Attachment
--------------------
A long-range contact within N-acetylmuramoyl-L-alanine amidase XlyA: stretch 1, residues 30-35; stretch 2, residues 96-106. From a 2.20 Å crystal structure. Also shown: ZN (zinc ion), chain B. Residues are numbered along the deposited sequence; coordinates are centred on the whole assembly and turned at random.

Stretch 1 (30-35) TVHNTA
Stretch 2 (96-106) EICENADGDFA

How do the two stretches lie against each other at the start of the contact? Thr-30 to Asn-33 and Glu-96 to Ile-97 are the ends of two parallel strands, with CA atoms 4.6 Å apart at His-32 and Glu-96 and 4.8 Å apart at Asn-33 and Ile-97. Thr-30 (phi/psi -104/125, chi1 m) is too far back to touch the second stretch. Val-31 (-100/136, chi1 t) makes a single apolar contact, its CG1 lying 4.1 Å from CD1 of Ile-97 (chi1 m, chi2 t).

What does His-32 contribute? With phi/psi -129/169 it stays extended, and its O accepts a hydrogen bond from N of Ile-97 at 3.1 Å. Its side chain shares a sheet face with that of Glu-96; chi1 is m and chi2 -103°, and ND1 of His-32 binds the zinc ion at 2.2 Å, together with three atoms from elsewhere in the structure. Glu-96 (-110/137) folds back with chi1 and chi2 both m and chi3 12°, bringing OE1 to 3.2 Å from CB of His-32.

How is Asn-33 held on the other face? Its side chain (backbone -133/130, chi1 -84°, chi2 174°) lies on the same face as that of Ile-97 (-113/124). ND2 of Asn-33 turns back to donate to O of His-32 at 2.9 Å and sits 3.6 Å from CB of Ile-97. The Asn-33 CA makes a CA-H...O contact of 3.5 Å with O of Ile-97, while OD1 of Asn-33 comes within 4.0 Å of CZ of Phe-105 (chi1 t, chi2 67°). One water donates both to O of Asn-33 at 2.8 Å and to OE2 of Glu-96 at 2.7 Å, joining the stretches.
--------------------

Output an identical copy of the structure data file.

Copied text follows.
A long-range contact within N-acetylmuramoyl-L-alanine amidase XlyA: stretch 1, residues 30-35; stretch 2, residues 96-106. From a 2.20 Å crystal structure. Also shown: ZN (zinc ion), chain B. Residues are numbered along the deposited sequence; coordinates are centred on the whole assembly and turned at random.

Stretch 1 (30-35) TVHNTA
Stretch 2 (96-106) EICENADGDFA

How do the two stretches lie against each other at the start of the contact? Thr-30 to Asn-33 and Glu-96 to Ile-97 are the ends of two parallel strands, with CA atoms 4.6 Å apart at His-32 and Glu-96 and 4.8 Å apart at Asn-33 and Ile-97. Thr-30 (phi/psi -104/125, chi1 m) is too far back to touch the second stretch. Val-31 (-100/136, chi1 t) makes a single apolar contact, its CG1 lying 4.1 Å from CD1 of Ile-97 (chi1 m, chi2 t).

What does His-32 contribute? With phi/psi -129/169 it stays extended, and its O accepts a hydrogen bond from N of Ile-97 at 3.1 Å. Its side chain shares a sheet face with that of Glu-96; chi1 is m and chi2 -103°, and ND1 of His-32 binds the zinc ion at 2.2 Å, together with three atoms from elsewhere in the structure. Glu-96 (-110/137) folds back with chi1 and chi2 both m and chi3 12°, bringing OE1 to 3.2 Å from CB of His-32.

How is Asn-33 held on the other face? Its side chain (backbone -133/130, chi1 -84°, chi2 174°) lies on the same face as that of Ile-97 (-113/124). ND2 of Asn-33 turns back to donate to O of His-32 at 2.9 Å and sits 3.6 Å from CB of Ile-97. The Asn-33 CA makes a CA-H...O contact of 3.5 Å with O of Ile-97, while OD1 of Asn-33 comes within 4.0 Å of CZ of Phe-105 (chi1 t, chi2 67°). One water donates both to O of Asn-33 at 2.8 Å and to OE2 of Glu-96 at 2.7 Å, joining the stretches.